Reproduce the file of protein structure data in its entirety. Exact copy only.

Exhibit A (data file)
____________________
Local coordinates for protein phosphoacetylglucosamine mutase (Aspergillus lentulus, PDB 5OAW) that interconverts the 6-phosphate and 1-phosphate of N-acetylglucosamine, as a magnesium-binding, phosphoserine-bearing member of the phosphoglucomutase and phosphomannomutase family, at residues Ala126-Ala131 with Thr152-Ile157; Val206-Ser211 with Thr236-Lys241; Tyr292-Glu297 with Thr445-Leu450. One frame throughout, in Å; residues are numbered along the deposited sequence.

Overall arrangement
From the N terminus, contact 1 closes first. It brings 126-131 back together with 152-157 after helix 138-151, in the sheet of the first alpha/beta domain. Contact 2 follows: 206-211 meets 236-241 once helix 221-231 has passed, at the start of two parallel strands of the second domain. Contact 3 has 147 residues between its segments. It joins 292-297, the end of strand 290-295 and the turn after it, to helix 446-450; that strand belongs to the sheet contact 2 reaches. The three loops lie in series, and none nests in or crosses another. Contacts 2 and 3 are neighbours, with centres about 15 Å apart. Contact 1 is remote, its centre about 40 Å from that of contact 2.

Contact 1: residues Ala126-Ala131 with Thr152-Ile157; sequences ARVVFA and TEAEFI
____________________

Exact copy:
Local coordinates for protein phosphoacetylglucosamine mutase (Aspergillus lentulus, PDB 5OAW) that interconverts the 6-phosphate and 1-phosphate of N-acetylglucosamine, as a magnesium-binding, phosphoserine-bearing member of the phosphoglucomutase and phosphomannomutase family, at residues Ala126-Ala131 with Thr152-Ile157; Val206-Ser211 with Thr236-Lys241; Tyr292-Glu297 with Thr445-Leu450. One frame throughout, in Å; residues are numbered along the deposited sequence.

Overall arrangement
From the N terminus, contact 1 closes first. It brings 126-131 back together with 152-157 after helix 138-151, in the sheet of the first alpha/beta domain. Contact 2 follows: 206-211 meets 236-241 once helix 221-231 has passed, at the start of two parallel strands of the second domain. Contact 3 has 147 residues between its segments. It joins 292-297, the end of strand 290-295 and the turn after it, to helix 446-450; that strand belongs to the sheet contact 2 reaches. The three loops lie in series, and none nests in or crosses another. Contacts 2 and 3 are neighbours, with centres about 15 Å apart. Contact 1 is remote, its centre about 40 Å from that of contact 2.

Contact 1: residues Ala126-Ala131 with Thr152-Ile157; sequences ARVVFA and TEAEFI